Business Hours: 10:00 am-8:00 pm (weekdays), 9:00 am-8:00 pm (weekends)
3. Studio Shiki
Studio Shiki’s normal prices are above 10,000 yen, but they regularly hold discount campaigns. They did so in 2014, and for the entire 2015, their cheapest plan is 5,292 yen, inclusive of the makeover, 6 studio photos, and 10 minutes of picture-taking with your own camera. Also, it’s not mentioned on their English website, but from March 1-May 10 this year, they also have an early-bird basic plan for only 4,212 yen. If you can visit the studio at 8 am, before they open, this is the plan for you!
Address (head branch): 351-16 Masuya-cho, Kodaiji Minamimon, Higashiyama-ku, Kyoto
Address (Sakura branch): 110-9, Tatsumicho,Higashi-oji Matsubara Agaru, Higashiyama-ku, Kyoto
Access: Kiyomizu-michi (Bus 206 or 207)
Phone: 075-531-2777 (head), 075-533-6666 (Sakura)
Business Hours: 9:00 am-5:00 pm
Yumeyakata’s maiko plan isn’t that cheap or inclusive at 9,180 yen for just one studio shot, and no mention if there’s time to do your own shooting, but their major advantage is that they’re very used to foreign clientele, so they have bilingual staff. Their kimono rental plan is very cheap, though, so stay tuned for a write-up about that!
Address: Hosai Bldg, 353, Shiogama-cho, Nishiiru sakai-machi, Gojo-dori, Shimogyo-ku, Kyoto
Access: 3 minutes from Exit 1 of Gojo Station (Karasuma Line)
Business Hours: 10:00 am-8:00 pm
Aoi’s basic package normally costs 8,424 yen, but you can get it for 6,264 yen until March 31. For that, you get the makeover, 4 postcard-sized photos and free time to shoot. You can also get a CD of your photos for an additional 540 yen. Their 10,800 yen plan is also currently available at a discounted rate of 8,640 yen, which includes 8 postcard-sized photos, 4 2L-sized photos, and a CD.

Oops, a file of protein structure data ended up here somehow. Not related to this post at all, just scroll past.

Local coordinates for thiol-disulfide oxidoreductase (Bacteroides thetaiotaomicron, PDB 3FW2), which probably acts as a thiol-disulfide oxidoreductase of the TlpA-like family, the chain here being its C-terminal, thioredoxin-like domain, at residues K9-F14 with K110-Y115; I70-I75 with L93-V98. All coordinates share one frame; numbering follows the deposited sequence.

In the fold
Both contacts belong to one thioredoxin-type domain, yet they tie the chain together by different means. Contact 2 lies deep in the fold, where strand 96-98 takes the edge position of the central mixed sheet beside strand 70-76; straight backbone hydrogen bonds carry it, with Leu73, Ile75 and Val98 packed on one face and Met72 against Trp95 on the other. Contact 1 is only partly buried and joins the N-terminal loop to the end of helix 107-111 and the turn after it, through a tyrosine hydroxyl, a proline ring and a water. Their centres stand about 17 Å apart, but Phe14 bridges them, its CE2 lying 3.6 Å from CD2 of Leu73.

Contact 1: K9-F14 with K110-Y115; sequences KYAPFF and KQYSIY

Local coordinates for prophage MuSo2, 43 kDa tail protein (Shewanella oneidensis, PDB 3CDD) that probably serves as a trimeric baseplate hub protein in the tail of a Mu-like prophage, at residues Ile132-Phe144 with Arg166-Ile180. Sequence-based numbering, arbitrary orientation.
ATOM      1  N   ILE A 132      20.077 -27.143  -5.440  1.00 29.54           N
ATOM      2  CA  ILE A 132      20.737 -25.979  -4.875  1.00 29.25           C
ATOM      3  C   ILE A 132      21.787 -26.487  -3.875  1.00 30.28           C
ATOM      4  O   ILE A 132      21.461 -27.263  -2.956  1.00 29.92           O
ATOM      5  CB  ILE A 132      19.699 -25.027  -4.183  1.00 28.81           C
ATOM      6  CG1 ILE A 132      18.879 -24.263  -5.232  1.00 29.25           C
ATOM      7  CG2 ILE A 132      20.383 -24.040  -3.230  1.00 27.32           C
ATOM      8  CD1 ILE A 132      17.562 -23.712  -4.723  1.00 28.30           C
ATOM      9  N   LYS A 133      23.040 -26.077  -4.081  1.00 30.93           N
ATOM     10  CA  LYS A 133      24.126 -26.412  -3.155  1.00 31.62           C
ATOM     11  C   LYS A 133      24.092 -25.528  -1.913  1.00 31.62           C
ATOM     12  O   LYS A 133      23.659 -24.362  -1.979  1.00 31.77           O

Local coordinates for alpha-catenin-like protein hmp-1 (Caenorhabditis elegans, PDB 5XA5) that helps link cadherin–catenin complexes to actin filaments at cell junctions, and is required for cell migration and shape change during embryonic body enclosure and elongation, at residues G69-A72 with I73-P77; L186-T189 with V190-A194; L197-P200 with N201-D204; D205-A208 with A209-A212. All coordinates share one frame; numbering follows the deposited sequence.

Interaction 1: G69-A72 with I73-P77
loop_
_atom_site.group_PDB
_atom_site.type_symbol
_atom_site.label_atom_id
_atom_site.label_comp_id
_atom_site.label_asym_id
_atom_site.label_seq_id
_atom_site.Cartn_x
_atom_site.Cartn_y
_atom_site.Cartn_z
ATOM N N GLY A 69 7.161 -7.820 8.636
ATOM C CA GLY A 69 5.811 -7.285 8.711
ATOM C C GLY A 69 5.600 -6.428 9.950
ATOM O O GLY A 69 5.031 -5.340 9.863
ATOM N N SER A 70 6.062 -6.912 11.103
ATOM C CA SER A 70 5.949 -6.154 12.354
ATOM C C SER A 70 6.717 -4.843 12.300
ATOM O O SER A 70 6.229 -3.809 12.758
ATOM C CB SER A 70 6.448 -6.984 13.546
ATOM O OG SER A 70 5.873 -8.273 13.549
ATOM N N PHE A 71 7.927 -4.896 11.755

Address: 4/F New Suehiro Building, Higashi-Notoin Shichijo Shitaru 2-chome, Higashishiokoji-cho 541-1, Shimogyo-ku, Kyoto
Business Hours: 10:00 am-7:00 pm
At Kyo, 6,480 yen gives you the makeover, 4 photos, a photo album, and free time to shoot. They have a couple plan for 10,800 yen, which consists of the maiko plan for women and a Shinsengumi (ancient Japan’s equivalent of police) kimono for men, 8 photos, photo albums, and free time. Considering the cost per person, that’s quite a steal!
Address: Kiyomizu 3-327-6, Higashiyama-ku, Kyoto
Business Hours: 10:00 am-7:00 pm
What About the Men?
What if you’re a man, but you don’t want to miss out on the fun? You can opt for a samurai, Shinsengumi, or feudal lord makeover, but don’t get your expectations up, as this consists of a kimono, not armor. It’s just not as elaborate as dressing up as a maiko, so if you were looking for a drastic transformation, such as being in kabuki make-up and attire, you’ll be disappointed. But if being a beautiful, elaborately made-up woman for a few hours is exactly what you want to do, some shops can help you out in that department! Maica is one of those that allow men to try the maiko makeover, but most shops explicitly do not allow it. Just ask to be sure.